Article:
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More motivated in bilingual education? - CLIL 2012 (public version)

Initial research findings presented at the CLIL 2012 conference, Utrecht, on 20th April 2012. Photos removed.
by

Tessa Mearns

on 30 August 2013

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Transcript of More motivated in bilingual education? - CLIL 2012 (public version)

More motivated in bilingual education?
New insights, new perspectives
Tessa Mearns, PhD student
Supervisor: Do Coyle; Co-supervisor: Rick de Graaff

2
Differences in the motivation of pupils in bilingual education and in ‘regular’ education
Effective measurement of motivation in these two groups
Experiences in the process of working with ‘pupil co-researchers’
Two-phase, mixed methods research
Phase 1 (QUAL): Exploringthe meaning of ‘motivation’
Phase 2 (QUAN): Larger-scale data collection on nature and strength of motivation
Largely pupil-led
Learning experience for both researcher and ‘researched’
Goals
Means
Eccentricities
Project Design
3
QUAL, pupil co-researchers
(Online) discussions
Research meetings
Research journal
2011-12
Phase 1
2012-13
Phase 2
QUAN
Questionnaire
Based Phase 1 findings
1 school
2 classes (2-thavo, 2-havo)
10 pupil co-researchers
Multiple schools
Cohorts of 1, 2, 3-(t)havo
Control
Recruiting now
Participant selection
September 2011
Informed volunteers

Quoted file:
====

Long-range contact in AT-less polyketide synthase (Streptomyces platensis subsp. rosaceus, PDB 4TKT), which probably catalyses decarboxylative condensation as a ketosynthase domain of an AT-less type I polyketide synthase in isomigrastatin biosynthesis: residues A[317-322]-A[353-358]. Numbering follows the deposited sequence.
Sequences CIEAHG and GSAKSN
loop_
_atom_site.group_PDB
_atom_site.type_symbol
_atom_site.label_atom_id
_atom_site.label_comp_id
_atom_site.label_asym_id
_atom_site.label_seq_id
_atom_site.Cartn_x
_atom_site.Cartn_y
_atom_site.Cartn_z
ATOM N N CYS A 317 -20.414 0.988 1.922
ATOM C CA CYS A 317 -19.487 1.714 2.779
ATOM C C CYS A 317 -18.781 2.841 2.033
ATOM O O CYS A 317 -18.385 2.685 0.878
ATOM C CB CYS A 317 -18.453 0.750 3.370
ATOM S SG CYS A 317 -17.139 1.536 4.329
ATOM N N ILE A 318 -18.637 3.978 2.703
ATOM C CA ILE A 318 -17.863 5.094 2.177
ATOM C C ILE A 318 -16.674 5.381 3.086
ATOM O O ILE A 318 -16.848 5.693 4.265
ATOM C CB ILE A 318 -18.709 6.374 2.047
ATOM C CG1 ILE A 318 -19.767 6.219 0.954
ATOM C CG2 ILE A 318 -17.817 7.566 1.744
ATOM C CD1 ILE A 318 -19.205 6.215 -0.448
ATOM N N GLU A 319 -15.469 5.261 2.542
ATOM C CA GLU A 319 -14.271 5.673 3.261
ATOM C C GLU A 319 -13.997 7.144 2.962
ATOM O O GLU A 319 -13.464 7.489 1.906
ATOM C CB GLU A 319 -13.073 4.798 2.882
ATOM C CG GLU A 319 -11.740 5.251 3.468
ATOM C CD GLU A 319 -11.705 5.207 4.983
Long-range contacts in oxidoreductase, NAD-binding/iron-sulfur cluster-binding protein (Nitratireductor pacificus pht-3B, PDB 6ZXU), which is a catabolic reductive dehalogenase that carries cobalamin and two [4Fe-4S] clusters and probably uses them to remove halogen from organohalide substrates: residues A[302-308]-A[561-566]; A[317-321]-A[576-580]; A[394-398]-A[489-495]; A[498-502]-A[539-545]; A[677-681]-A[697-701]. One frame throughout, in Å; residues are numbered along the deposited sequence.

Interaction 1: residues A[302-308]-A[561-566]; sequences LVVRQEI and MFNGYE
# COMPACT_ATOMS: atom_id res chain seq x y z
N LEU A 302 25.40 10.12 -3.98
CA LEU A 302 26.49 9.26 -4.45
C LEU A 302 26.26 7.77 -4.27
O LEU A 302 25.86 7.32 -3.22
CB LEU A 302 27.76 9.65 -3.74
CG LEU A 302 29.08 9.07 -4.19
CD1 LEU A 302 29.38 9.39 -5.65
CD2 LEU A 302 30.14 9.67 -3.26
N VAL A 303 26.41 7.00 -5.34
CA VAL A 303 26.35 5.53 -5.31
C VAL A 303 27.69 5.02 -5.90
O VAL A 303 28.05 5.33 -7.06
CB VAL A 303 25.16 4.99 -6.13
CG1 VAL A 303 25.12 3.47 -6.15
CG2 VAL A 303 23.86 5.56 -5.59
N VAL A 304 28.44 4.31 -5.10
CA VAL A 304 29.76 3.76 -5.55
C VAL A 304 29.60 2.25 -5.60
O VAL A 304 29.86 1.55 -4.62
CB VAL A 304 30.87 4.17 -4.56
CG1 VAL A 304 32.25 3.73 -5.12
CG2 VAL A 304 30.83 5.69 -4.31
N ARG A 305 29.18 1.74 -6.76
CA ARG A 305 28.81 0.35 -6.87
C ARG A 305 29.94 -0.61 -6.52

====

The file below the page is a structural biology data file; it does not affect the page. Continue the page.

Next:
Class ballot
Mixed response from pupils
Researcher training
October 2011
Whole day (not ideal!)
Activities/Discussions
Preparation activities
Data Collection
Nov. 2011-Mar. 2012
Primary method:
Online discussions
Other methods:
Researcher meetings
Research journal
Alternative method:
Live focus groups
Now
Preparation for Phase 2
Pupil insights
Educational value
Previous studies (see References)
Future possibilities
4
Why this approch?
Disruption
Collaboration
Timetabling
Availability
Selection
Dedication
Enthusiasm
Teacher absence
5
Ethical & Logistical Issues
Input from pupil co-researchers
Feedback on online discussions:
Boring
Would be better on Twitter, etc.
Too much secuity
Easy to forget
Little meaning for them
Going on too long
Suggested alternatives:
Live discussions
Wrap it up soon!
Questionnaire
6
Consultation: Finding Solutions

NVivo 9
Participant casebook:
Demographic questionnaire data
Classes
Coded for:
Types of motivation
Manifestations of motivation
Sources of motivation
Comments on research process
Additional data from journal, training sessions, meetings etc.
7
Data Analysis
Initial Findings
8
Pupil views: Motivation
Pupil views: Language motivation
Pupil views: Bilingual Education
My observations
“They’re looking in their books and aren’t chatting and look concentrated”
Motivated/learning behaviour = ‘serious’ book work
Stronger if it comes from the self, not others
“I don’t do my best for Maths just so that I don’t disappoint my parents, do I? If they’re disappointed in me that’s their problem.”
“It never helps you learn if you just sit talking like that but maybe the teacher isn’t paying attention, which is a bit stupid.”
Heavy emphasis on teachers/teaching styles
“you’re more motivated if you have fun lessons”
Importance of languages for ‘future’
“You can do so much with languages later!”
Languages are boring but useful
“It’s handy to learn languages but it is just boooooring”
Similar emphasis on teachers
“I quite like languages. But the teachers often make them boring.”
Nearly all motivators instrumental
“otherwise we might not earn good money and then we won’t be able to buy a horse”
Bilingual pupils more motivated
“I notice that they’re…I don’t know…less serious than us”
Different atmosphere in bilingual lessons
“I once had to sit in on a bilingual lesson – a Maths lesson – and it was just…silent”
Biggest motivators for bilingual
“The trips!”
“It shows you’re more motivated”
“All the bilinguals just do it for the trips”
“It sounds better”
Little contact between streams?